Estate Planning FAQs

Q&a About Estate Planning In New Jersey

The estate planning practice at Smith & Gaynor, LLC, assists Morristown and North Jersey residents in the areas of wills, trusts, healthcare directives, business succession, probate, and more. Below we address some general questions and concerns clients often have when they come to our office. For specific information regarding your unique situation, please contact us to schedule a consultation.

What's the difference between a will and a trust?

Wills and trusts serve different purposes, but they can work together to create a complete estate plan. One difference between a will and a trust is that a will goes into effect only after you die, while a trust takes effect as soon as you create it. Another important difference between a will and a trust is that a will must go through probate (which is a public legal proceeding), while a trust does not. Many people use trusts to save beneficiaries time and money, and to maintain privacy.

What is a codicil?

A codicil is an amendment to a will. It must be written, signed, and witnessed the same way as the will, and should be kept with the original will. You may want to update or change your will if your marital status changes, a child or grandchild is born, there is a death in the family, your wishes on who should receive property change, the value of your assets change substantially, or tax laws change.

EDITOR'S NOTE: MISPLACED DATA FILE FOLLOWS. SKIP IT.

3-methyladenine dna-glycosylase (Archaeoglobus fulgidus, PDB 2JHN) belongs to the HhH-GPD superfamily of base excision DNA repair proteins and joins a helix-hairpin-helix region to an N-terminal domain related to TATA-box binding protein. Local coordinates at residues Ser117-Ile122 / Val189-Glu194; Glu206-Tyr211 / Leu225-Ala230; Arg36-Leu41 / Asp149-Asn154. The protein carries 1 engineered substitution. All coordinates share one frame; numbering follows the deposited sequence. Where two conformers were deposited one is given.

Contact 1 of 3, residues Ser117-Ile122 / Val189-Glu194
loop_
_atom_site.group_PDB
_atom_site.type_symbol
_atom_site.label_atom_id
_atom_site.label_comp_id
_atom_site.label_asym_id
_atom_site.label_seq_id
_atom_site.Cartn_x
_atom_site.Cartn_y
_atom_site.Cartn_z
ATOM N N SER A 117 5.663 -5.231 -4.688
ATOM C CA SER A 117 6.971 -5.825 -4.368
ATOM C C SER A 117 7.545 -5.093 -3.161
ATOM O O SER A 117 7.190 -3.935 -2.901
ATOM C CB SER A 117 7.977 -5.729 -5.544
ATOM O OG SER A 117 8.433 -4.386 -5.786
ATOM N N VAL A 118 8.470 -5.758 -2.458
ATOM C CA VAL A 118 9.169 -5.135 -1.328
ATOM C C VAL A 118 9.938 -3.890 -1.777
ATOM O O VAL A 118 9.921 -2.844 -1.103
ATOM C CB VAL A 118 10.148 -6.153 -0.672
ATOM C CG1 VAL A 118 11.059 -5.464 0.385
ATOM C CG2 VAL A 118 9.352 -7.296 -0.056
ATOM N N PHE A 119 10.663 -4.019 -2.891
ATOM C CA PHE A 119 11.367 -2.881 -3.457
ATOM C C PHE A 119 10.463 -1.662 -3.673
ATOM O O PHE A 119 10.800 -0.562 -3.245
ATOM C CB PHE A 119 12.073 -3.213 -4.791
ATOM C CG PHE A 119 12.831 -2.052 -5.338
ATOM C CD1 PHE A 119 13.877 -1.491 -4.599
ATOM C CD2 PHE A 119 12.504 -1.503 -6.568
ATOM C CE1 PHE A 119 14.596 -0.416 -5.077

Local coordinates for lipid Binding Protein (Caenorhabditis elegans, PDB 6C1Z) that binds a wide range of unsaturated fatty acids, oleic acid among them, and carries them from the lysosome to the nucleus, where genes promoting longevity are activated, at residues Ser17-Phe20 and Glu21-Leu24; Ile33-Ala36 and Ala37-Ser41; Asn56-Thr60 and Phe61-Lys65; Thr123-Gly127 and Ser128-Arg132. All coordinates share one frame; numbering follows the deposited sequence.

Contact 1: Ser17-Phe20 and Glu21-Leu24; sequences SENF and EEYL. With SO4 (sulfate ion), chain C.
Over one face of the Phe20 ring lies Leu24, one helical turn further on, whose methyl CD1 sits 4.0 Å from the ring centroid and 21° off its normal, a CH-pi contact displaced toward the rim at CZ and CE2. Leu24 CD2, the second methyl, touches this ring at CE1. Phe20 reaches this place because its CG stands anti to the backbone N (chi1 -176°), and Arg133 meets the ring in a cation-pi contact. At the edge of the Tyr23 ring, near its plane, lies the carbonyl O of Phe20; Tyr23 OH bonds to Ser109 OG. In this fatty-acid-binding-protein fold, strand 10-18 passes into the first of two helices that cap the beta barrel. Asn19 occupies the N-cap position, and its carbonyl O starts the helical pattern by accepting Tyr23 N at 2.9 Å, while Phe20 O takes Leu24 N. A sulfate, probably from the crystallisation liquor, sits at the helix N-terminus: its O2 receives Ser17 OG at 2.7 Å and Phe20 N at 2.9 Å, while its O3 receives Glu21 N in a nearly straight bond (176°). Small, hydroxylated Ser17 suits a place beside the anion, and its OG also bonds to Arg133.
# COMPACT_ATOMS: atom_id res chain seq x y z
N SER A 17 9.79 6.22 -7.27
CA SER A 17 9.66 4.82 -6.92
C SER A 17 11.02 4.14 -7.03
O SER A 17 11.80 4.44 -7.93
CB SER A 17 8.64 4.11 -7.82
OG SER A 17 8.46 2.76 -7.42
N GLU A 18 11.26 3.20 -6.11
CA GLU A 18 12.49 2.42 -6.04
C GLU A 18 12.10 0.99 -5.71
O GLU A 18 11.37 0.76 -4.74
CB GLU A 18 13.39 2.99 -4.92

What happens if I die without a will or trust?

If you die intestate (without a will), New Jersey's laws of succession and distribution will determine who receives your property by default. The state's plan may or may not reflect your actual wishes, and some built-in legal protections may not be necessary in a harmonious family setting. A will allows you to alter the state's default plan to suit your personal preferences.

What is a personal representative?

If you have a will, a personal representative (also known as an executor or administrator) is the person who oversees the payment of your debts and the distribution of your assets according to your will. Most people choose their spouse, an adult child, a relative, a friend, or a trust company to fulfill this duty. If no personal representative is named in a will, a judge will appoint one to oversee the distribution of your assets.

What is a trustee?

If you have a trust, you may designate a trustee to manage the trust's assets in the best interests of the beneficiary or beneficiaries. The trustee is considered a fiduciary, and therefore must adhere to a high standard of care with respect to the trust. Therefore, you cannot force a person to become a trustee simply by naming him or her in a trust document or will. You must make sure the trustee is able to comply with the terms of the trust.